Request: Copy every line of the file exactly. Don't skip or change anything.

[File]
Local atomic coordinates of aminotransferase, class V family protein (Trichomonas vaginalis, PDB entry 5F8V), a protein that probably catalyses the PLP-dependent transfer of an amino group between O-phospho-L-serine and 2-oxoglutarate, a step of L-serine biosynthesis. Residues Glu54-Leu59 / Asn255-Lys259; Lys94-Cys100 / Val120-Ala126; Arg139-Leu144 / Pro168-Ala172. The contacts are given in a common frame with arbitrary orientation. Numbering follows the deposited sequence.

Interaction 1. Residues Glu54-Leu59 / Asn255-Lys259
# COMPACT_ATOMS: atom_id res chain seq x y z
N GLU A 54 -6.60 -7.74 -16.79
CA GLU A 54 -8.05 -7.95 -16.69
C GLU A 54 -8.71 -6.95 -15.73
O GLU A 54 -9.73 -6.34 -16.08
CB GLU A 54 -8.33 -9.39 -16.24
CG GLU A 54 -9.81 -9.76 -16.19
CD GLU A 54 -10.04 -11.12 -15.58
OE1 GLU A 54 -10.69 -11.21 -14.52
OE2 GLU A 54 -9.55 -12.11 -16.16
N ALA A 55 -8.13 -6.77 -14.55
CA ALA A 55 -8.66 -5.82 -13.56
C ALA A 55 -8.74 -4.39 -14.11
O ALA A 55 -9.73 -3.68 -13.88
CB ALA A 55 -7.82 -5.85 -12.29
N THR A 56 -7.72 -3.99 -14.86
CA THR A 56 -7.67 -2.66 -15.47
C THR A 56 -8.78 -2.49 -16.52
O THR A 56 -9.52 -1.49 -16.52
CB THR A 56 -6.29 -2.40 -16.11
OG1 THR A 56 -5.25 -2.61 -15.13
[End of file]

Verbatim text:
Local atomic coordinates of aminotransferase, class V family protein (Trichomonas vaginalis, PDB entry 5F8V), a protein that probably catalyses the PLP-dependent transfer of an amino group between O-phospho-L-serine and 2-oxoglutarate, a step of L-serine biosynthesis. Residues Glu54-Leu59 / Asn255-Lys259; Lys94-Cys100 / Val120-Ala126; Arg139-Leu144 / Pro168-Ala172. The contacts are given in a common frame with arbitrary orientation. Numbering follows the deposited sequence.

Interaction 1. Residues Glu54-Leu59 / Asn255-Lys259
# COMPACT_ATOMS: atom_id res chain seq x y z
N GLU A 54 -6.60 -7.74 -16.79
CA GLU A 54 -8.05 -7.95 -16.69
C GLU A 54 -8.71 -6.95 -15.73
O GLU A 54 -9.73 -6.34 -16.08
CB GLU A 54 -8.33 -9.39 -16.24
CG GLU A 54 -9.81 -9.76 -16.19
CD GLU A 54 -10.04 -11.12 -15.58
OE1 GLU A 54 -10.69 -11.21 -14.52
OE2 GLU A 54 -9.55 -12.11 -16.16
N ALA A 55 -8.13 -6.77 -14.55
CA ALA A 55 -8.66 -5.82 -13.56
C ALA A 55 -8.74 -4.39 -14.11
O ALA A 55 -9.73 -3.68 -13.88
CB ALA A 55 -7.82 -5.85 -12.29
N THR A 56 -7.72 -3.99 -14.86
CA THR A 56 -7.67 -2.66 -15.47
C THR A 56 -8.78 -2.49 -16.52
O THR A 56 -9.52 -1.49 -16.52
CB THR A 56 -6.29 -2.40 -16.11
OG1 THR A 56 -5.25 -2.61 -15.13